Progressive fare structure instituted for New York’s beleaguered ferry system | State

(The Center Square) – A week after a scathing audit revealed more than $224 million undeclared costs related to The New York Ferry SystemMayor Eric Adams unveiled the first phase of a revamped fee schedule for the beleaguered program.

In an announcement Thursday at the ferry pier in Astoria, Queens, Adams said the city’s ferry system would institute a progressive fare structure with lower payments for some local passengers and higher fares for passengers casuals or tourists.

The fare is $2.75 one way, the same price as the city subway. However, an audit released by City Comptroller Brad Lander found that the city economic development agency did not report $224.4 million in costs associated with the program over a six-year period. This meant that the city’s actual subsidy per ride in fiscal year 2021 was $12.88, $4.29 more than previously estimated.

Starting in September, seniors, people with disabilities and low-income people will be able to travel one way for $1.35. It will impact about 1 million New Yorkers, Adams said. Non-residents will be charged $4 per ride.

Adams said the intent behind the new fee structure is to promote a “fair” solution.

“Equality is not fair,” said the mayor. “It’s about being fair, and that’s what we do. And be accessible and affordable for all New Yorkers.

The city is also offering two free rides for City Housing Authority households who live within a mile of a ferry landing in hopes of increasing ridership. A $1 bike surcharge for ferry passengers is also disappearing.

The mayor further defended the system, which includes drop-offs in all five boroughs, as an important part of the city’s public transit system, especially for neighborhoods that are not close to subway stations. He said that although there is a goal of reducing the subsidy, that is not the only goal of the ferries.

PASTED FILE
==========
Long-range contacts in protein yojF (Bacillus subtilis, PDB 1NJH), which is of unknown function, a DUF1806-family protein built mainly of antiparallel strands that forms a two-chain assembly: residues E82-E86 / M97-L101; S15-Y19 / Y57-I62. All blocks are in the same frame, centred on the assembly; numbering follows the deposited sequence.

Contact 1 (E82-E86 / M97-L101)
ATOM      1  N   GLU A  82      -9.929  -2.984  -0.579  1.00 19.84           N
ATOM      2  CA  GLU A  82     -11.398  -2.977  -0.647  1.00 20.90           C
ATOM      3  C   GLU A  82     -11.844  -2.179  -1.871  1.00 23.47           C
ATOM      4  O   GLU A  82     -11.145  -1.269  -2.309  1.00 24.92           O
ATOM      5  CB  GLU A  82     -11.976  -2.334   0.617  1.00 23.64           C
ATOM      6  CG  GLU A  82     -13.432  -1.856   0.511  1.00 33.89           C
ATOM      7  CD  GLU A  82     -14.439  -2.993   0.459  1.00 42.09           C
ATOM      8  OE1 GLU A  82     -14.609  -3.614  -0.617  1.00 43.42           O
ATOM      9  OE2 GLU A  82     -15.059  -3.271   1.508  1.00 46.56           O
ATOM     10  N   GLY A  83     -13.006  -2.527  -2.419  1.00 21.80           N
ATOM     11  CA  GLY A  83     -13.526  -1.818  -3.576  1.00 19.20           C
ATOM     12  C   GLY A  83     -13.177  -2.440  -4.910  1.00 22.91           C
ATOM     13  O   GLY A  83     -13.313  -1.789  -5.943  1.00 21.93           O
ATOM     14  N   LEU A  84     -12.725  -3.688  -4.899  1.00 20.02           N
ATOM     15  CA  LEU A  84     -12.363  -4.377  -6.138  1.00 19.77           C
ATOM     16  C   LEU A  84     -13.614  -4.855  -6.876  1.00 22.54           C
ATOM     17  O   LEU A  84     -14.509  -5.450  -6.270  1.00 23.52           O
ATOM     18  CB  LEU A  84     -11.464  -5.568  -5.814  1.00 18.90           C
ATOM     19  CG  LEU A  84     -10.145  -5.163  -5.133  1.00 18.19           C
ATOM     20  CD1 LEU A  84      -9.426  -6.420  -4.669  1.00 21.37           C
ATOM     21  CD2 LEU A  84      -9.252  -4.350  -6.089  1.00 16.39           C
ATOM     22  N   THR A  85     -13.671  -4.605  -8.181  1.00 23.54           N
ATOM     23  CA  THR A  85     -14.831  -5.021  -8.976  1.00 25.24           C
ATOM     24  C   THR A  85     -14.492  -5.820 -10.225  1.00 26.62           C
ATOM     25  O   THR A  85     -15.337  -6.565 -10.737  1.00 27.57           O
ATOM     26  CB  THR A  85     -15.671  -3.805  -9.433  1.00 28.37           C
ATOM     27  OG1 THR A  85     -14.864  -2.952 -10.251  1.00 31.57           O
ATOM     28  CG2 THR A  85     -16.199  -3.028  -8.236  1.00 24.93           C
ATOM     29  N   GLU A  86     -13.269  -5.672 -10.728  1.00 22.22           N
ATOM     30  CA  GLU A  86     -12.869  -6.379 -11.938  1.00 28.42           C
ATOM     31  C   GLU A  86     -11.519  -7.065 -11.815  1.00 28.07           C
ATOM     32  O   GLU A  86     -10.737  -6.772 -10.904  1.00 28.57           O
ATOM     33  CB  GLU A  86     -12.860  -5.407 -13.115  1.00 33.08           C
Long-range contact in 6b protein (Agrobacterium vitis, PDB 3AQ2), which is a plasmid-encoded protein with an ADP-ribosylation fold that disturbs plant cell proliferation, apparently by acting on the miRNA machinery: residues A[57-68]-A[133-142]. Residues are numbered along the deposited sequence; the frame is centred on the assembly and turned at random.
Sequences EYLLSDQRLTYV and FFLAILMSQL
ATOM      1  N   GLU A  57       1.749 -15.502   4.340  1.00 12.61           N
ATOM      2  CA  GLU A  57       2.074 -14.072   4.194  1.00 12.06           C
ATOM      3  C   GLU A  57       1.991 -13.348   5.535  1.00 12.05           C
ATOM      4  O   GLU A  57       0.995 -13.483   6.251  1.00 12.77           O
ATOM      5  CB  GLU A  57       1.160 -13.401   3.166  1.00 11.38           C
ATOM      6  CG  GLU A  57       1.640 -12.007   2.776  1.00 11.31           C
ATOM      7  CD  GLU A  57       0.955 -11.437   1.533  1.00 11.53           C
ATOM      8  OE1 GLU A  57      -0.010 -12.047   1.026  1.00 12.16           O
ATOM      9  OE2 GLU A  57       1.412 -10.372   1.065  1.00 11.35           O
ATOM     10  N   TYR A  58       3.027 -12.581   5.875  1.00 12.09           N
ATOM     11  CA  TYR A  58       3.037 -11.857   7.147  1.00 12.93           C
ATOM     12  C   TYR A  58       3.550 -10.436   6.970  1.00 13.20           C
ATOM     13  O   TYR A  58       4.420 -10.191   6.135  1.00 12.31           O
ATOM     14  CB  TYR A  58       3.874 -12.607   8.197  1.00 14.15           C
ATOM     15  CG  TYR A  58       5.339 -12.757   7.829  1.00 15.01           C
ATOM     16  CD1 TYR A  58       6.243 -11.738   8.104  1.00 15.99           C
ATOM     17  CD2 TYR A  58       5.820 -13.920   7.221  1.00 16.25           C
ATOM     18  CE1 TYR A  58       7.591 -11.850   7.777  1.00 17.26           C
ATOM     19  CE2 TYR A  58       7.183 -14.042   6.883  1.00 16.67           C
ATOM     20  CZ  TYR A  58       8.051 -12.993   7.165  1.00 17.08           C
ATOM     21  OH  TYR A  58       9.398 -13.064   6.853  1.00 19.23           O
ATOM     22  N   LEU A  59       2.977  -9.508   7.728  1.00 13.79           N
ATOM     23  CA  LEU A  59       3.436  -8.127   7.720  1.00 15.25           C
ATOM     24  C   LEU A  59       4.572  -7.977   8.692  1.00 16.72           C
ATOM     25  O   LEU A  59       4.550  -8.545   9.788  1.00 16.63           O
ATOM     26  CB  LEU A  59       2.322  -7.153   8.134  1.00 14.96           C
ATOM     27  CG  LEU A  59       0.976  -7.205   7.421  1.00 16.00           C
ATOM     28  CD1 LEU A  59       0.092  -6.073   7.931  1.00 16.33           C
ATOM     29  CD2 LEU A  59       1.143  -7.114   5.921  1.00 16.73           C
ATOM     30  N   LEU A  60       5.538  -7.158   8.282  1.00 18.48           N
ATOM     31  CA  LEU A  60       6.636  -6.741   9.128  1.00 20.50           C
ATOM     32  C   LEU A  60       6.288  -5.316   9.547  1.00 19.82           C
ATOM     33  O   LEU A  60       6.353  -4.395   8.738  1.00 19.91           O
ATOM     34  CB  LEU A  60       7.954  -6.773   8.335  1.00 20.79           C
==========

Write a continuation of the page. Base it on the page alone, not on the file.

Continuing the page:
“New Yorkers who live here aren’t conveniently located for subways,” Adams said. “It’s a serious commute on the distance they have to travel to get to the subway system. The New Yorkers who live here have the capabilities to do the work all over our city, but the transportation needs aren’t there. But you can walk to the ferry.

The ferry system’s website states that more than 500,000 people live within walking distance of the system’s seven routes; an eighth should be launched this year.

Lander’s 50-page report says the $224.4 million in undisclosed funds covered a range of capital and operating expenses. Chief among them was $173.8 million in miscellaneous capital expenditures through the end of last year.

In an analysis of The Center Square, the city government ferry system says it has served 24 million passengers since its launch. Cost overruns amounted to $32.5 million in 2021$52.6 million in 2020 and $52.9 million in 2019.

In a series of tweets Thursday, Lander praised the city’s response, saying it made sense to charge some passengers more and lower them for low-income residents. He also liked that the New York City Economic Development Corp. publishes a new competitive request for proposals for a ferry operator. horn blower manages the system for the city.

Lander continued his call for greater transparency in financial reporting on ferry operations.

“Full transparency means both reporting calculations with operating costs alone as well as operating costs, capital and debt included,” Lander tweeted.

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